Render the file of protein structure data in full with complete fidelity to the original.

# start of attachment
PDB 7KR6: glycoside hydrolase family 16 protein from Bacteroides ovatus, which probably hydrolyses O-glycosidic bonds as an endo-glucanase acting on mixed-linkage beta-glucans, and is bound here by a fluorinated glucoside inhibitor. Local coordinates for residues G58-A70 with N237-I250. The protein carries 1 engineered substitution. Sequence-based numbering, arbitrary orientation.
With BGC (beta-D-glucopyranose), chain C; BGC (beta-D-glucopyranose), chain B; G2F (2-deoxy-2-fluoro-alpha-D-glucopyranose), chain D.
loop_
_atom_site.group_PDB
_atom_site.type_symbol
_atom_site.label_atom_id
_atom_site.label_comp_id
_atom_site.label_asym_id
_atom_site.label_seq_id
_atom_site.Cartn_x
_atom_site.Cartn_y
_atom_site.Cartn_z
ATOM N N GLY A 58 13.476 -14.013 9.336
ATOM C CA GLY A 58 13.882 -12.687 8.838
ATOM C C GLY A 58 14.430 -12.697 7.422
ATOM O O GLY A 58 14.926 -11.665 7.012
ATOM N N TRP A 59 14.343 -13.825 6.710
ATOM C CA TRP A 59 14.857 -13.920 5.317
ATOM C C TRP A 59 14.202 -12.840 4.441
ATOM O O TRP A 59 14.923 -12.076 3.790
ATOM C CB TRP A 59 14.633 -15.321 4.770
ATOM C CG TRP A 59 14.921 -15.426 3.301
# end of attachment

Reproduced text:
PDB 7KR6: glycoside hydrolase family 16 protein from Bacteroides ovatus, which probably hydrolyses O-glycosidic bonds as an endo-glucanase acting on mixed-linkage beta-glucans, and is bound here by a fluorinated glucoside inhibitor. Local coordinates for residues G58-A70 with N237-I250. The protein carries 1 engineered substitution. Sequence-based numbering, arbitrary orientation.
With BGC (beta-D-glucopyranose), chain C; BGC (beta-D-glucopyranose), chain B; G2F (2-deoxy-2-fluoro-alpha-D-glucopyranose), chain D.
loop_
_atom_site.group_PDB
_atom_site.type_symbol
_atom_site.label_atom_id
_atom_site.label_comp_id
_atom_site.label_asym_id
_atom_site.label_seq_id
_atom_site.Cartn_x
_atom_site.Cartn_y
_atom_site.Cartn_z
ATOM N N GLY A 58 13.476 -14.013 9.336
ATOM C CA GLY A 58 13.882 -12.687 8.838
ATOM C C GLY A 58 14.430 -12.697 7.422
ATOM O O GLY A 58 14.926 -11.665 7.012
ATOM N N TRP A 59 14.343 -13.825 6.710
ATOM C CA TRP A 59 14.857 -13.920 5.317
ATOM C C TRP A 59 14.202 -12.840 4.441
ATOM O O TRP A 59 14.923 -12.076 3.790
ATOM C CB TRP A 59 14.633 -15.321 4.770
ATOM C CG TRP A 59 14.921 -15.426 3.301